A few months back I excitedly ordered a Slimfold Wallet ($20) by designer Dave Zuverink who curiously (and quite awesomely) branched out from UI design to the world of physical goods. So it’s a great idea and a seemingly good execution – let’s see how it holds up in real life.
First off, it hasn’t been long enough. Wallets are one of the few things that we seem to keep forever. There are probably more fingers on one hand than the number of wallets I’ve owned in my life and my most recent, a Kenneth Cole leather trifold will probably wait patiently on a shelf just in case this new kid doesn’t stand up to time.
The product itself is very professionally presented for an Etsy buy. It’s plastic packaged and comes with brief instructions for those who have never, I guess, carried money in any form before? A touch, though, that adds credibility. It’s made of Tyvek which is a high density polyethylene fiber that they use for packaging and house wraps since it’s highly breathable but resistant to water. It’s light weight and has a sort of matte sheen with an expected fibrous texture. There’s something in us that equates lightweight with cheapness – titanium rings an example – it just feels fragile and papery. Everyone who I’ve shown this to has that same reaction of “You’re going to use this to protect money?” with the raised eyebrow subtext of “Wow. How brave.” to their credit, I thought the same thing for the first few days.
It’s a material that, if you’ve tried to open a package made from it you’ve come to know, cuts a lot easier than it rips. On that front, it seems pretty sturdy for the in and out of pocket stress it’ll experience. As long as I don’t leave it anywhere near scissors or knives it should be alright. It’s stitched with a thin thread that seems sufficient and the fold line could be described as reinforced though I doubt it’s required. While we’re focused on the fold I will say it’s not exactly a perfect angle, and not by design. Whoever folded it was a tad off, so when closed the two far edges don’t exactly line up. A minor thing found negligible in use, but tweaked my designer OCD as soon as got it. The slots for cards have held up surprisingly well – I thought for sure those would be the first to go. So far, so good. They are a little stiff in the beginning but relax with use and are perfectly fine after a week or two.
It looks good, I think, though I’ve heard the opposite from friends. In a sudden flash of uncharacteristic boldness I clicked ‘buy’ on the orange one. Since my wardrobe is almost exclusively greyscale it’s a pretty nice pop of colour. For people who actually wear coloured clothes, the charcoal options would be quite handsome too, and will cover the tragic dirtiness factor I’ll get into later. There’s a small printed logo and recycle sign on the front and inside corners respectively which appeals to my minimalism. It’d be cool, I think, to have a Spinnaker style design-your-own graphic option. Customize them a bit with pre-existing graphics or submit your own monotone vectors for print.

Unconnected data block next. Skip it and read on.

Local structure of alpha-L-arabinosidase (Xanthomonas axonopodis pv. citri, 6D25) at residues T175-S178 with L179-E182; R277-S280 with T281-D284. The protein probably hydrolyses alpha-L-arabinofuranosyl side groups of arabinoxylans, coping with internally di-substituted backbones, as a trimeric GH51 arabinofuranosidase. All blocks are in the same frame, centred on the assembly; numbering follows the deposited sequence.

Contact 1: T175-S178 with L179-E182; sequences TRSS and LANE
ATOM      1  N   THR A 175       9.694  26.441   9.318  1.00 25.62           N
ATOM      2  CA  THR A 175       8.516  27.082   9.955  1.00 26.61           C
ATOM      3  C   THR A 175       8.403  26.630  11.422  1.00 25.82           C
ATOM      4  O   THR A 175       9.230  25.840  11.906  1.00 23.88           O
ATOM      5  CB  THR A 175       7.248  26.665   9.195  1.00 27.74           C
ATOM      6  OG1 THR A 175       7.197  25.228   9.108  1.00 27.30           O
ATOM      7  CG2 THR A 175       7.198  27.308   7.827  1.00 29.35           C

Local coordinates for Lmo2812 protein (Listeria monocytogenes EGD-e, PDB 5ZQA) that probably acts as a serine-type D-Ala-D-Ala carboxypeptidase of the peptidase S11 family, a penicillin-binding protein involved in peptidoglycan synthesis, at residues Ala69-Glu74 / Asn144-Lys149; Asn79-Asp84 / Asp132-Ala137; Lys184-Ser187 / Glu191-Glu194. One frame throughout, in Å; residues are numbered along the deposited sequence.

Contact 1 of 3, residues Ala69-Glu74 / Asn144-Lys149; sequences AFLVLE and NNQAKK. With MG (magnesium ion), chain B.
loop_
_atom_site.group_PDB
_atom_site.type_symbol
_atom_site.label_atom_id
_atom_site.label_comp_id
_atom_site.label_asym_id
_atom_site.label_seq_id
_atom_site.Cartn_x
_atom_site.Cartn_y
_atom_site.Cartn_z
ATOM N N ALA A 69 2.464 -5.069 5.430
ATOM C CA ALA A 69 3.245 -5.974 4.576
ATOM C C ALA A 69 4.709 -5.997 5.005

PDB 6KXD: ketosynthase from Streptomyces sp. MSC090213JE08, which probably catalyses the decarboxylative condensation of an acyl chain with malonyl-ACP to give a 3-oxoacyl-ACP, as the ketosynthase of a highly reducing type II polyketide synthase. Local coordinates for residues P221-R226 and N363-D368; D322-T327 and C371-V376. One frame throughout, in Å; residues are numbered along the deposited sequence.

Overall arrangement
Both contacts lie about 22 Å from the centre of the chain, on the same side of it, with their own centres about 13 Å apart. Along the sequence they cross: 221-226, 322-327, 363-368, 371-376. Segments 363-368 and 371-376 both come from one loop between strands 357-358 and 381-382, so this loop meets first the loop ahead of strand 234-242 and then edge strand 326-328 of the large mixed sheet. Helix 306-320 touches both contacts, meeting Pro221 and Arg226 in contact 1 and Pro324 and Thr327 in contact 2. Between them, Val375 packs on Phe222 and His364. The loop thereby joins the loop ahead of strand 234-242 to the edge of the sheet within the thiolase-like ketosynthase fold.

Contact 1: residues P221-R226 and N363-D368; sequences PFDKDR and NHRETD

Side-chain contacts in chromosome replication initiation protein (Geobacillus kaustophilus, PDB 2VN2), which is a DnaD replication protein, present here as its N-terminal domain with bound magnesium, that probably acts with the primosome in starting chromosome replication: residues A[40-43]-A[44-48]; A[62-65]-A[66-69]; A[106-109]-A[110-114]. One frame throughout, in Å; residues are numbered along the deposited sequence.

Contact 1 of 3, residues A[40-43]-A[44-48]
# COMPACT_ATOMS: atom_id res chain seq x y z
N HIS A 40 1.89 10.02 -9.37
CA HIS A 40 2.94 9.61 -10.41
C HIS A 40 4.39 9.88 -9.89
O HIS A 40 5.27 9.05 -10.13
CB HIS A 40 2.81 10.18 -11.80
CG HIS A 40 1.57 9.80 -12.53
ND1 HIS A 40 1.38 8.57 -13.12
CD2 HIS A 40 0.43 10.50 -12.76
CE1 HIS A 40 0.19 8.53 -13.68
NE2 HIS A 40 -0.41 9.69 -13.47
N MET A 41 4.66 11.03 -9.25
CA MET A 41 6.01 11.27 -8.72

There is a qualm that I have here: it’s a different shape than I’d like. Or! Perhaps more accurately: than I’m used to. With a trifold you align the cards vertically and the whole wallet is vertical in your pocket creating a taller profile at the expense of being thicker in depth. This being a simple fold means the vertical cards end up being horizontal in the pocket which was, at first, an awkward extra width. Honestly, I’m not sure I like that. If they made a trifold out of this same material I’d probably spring for that. Of course, this main idea is to take down that depth which brings me to my next point:
It’s frightening to carry around. I say this with an all due tongue-in-cheek nod to it’s brilliance. I don’t notice it. It bends and flexes enough to stay stealthy in my back pocket and being virtually weightless means there’s no reassuring tug when walking. It’s a nervous thing, though, because now I’m paranoid and constantly checking. Will I get used to this? Probably. I’ve already gotten better over the past weeks. I can be sitting directly on it and have that quick pang of “oh no! where’s my wallet?!” worry. Part of me calls that an annoyance or a problem, but that’s sort of why people would buy the product in the first place, isn’t it?
There is an actual problem with the fibrous texture: it gets dirty. Really dirty. I work in a clean office, I drive a fairly clean car. My jean pockets aren’t lined with ink rollers. How does it get this grimy?
Which becomes my only real suggestion: maybe get the charcoal or black version. The orange, for obvious reasons, isn’t really great at hiding that dirt patina.
TL;DR The build has held up remarkably well after the brief months and I don’t see it going downhill anytime soon. I wish it would stay clean, is all. For $20, I say try it. Why not?